To a newcomer this naval lingo may be one of the most noticeable things about the books, and perhaps off-putting. All this talk of double preventer backstays, futtock shrouds, bowlines, topgallants, studdingsails and flying jibs can seem a bit bewildering, and even the helpful diagrams which appear at the front of the more recent editions can’t pack in a hundredth of the details. Luckily for non-nautical readers we have Dr Maturin on our side; he is as bewildered as we by these reams of grommets, knees and catheads; even more so, perhaps (I don’t think he is ever really sure of the difference between port and starboard) and the things we actually need to understand – the importance of gaining the weather gage in battle, for instance – are patiently explained to him by his shipmates in terms which even we can grasp.
Personally I find this cascade of odd, archaic, highly specialised words one of the many delights of the series, but I’m sure that some readers are equally happy to treat it as background detail; you no more need to understand sails and rigging to enjoy O’Brian than you need grasp the hand-wavey physics of Warp Drive to watch Star Trek. And anyway, it is not all ships and sea: the books spend much time on shore as well; with Jack Aubrey’s wife and children and his deliciously vile mother-in-law, with Stephen’s contacts in the worlds of intelligence and natural philosophy, and with a vast array of characters met in foreign ports, some recurring, some mere passing sketches; admirals and ship’s boys, noblemen and paupers, Frenchmen, Americans, Turks, Parsees, Chinese, Africans, even a pahi-full of Polynesian lesbian separatists, all vividly brought to life with a few words, making the series not just a portrait of the British navy but of the entire early nineteenth century world.
The tone changes subtly about half way through, when the Napoleonic Wars are running out and Jack Aubrey is in danger of being promoted to the rank of admiral, which would make him more concerned with administration than adventuring: time seems to slow down, reasons are found to halt the progress of Jack’s career, and Stephen becomes rich enough to buy the lovely frigate Surprise. Perhaps the later books are more historical romances than historical novels. But none of that dents a fan’s enjoyment in the least.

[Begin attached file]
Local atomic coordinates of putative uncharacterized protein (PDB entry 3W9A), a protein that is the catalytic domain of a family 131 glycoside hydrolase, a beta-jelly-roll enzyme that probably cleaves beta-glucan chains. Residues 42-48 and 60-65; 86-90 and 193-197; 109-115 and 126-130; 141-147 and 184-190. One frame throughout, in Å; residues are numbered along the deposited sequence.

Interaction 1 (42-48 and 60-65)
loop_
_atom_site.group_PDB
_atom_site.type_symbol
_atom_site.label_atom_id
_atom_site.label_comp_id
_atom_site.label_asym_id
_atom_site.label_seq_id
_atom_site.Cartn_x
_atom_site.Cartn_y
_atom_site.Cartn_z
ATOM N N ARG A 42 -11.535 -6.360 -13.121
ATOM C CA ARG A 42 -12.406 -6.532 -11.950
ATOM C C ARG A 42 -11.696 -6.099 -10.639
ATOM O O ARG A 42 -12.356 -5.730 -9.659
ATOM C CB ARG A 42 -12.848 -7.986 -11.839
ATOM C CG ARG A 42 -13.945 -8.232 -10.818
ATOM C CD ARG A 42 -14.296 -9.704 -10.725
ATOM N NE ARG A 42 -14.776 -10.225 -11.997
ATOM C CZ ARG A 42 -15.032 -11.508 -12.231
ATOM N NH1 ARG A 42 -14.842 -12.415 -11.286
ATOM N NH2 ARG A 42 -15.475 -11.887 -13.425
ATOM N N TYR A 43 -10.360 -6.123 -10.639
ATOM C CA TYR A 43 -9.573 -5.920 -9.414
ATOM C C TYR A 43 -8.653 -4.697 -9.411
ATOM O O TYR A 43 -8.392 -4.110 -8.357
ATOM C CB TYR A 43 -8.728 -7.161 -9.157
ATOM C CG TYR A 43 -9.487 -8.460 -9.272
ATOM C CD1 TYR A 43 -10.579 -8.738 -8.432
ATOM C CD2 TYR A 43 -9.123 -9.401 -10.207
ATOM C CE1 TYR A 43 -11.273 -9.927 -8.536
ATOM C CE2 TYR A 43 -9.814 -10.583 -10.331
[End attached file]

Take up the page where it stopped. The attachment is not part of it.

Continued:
I suppose that if I were a proper reviewer I would be pointing out faults as well as high points, but to be honest I can barely think of any. It’s true that some of the books end rather suddenly, but that’s just a good reason to start the next one. It’s true that The Hundred Days, the penultimate book, written very soon after the death of Mrs O’Brian, comes perilously close to jumping the shark when it abruptly kills off several major characters, hustling them off-stage with barely a goodbye. It’s also probably true that the female characters are less engaging than the men: it seems that you have to be outwardly beautiful to qualify as an O’Brian heroine, which is odd in a writer so attuned to his characters’ inner lives. Stephen’s great love, Diana Villiers, can be particularly annoying; forever running off with richer, better looking men, and forever being forgiven. What does Stephen see in her, I wonder? But I don’t mean that as a criticism of Patrick O’Brian; I’m just infuriated by Maturin, and wish he would settle down with some nice, sensible lady naturalist instead. (Indeed, towards the very end of the series just such a lady is introduced, so he might have done so had the story not been cut short by O’Brian’s death.)
And that, I think, is what makes Aubrey/Maturin so readable and so re-readable; the characters come to feel like old friends, and it is always good to be back in their company. The series may have ended but, like Blandings Castle, 221b Baker Street or Bag End, the stern cabin of HMS Surprise will always be there waiting for us, a small, comfortable space upon a vast ocean, filled with music and laughter and good conversation and the smell of fresh coffee and toasted cheese.
Patrick O’Brian’s novels should be available just about everywhere. (Nowadays there are even special editions without ships on the cover – ‘For The Ladies’, I presume, or people who don’t want to be seen reading sea-faring tales.) He also wrote several unrelated novels, and an excellent biography of Picasso.
*I thought Russell Crowe made a surprisingly good Jack Aubrey. Paul Bettany did a creditable job as as Dr Maturin, but he was just too good-looking, and too clean: I imagine Stephen looking more like Hugh Laurie’s baleful Dr House, but dressed a in blood-stained frock-coat and a vile wig, under which he’s keeping a dead shrew which he plans to dissect later. One of the striking historical details of the books is that Stephen, for all his scientific brilliance, has no inkling of germ theory – how could he, being a man of his time? His filthiness is a running joke, and he thinks nothing of eating dinner or opening up a patient with same knife he’s just used to dissect a decomposing dolphin.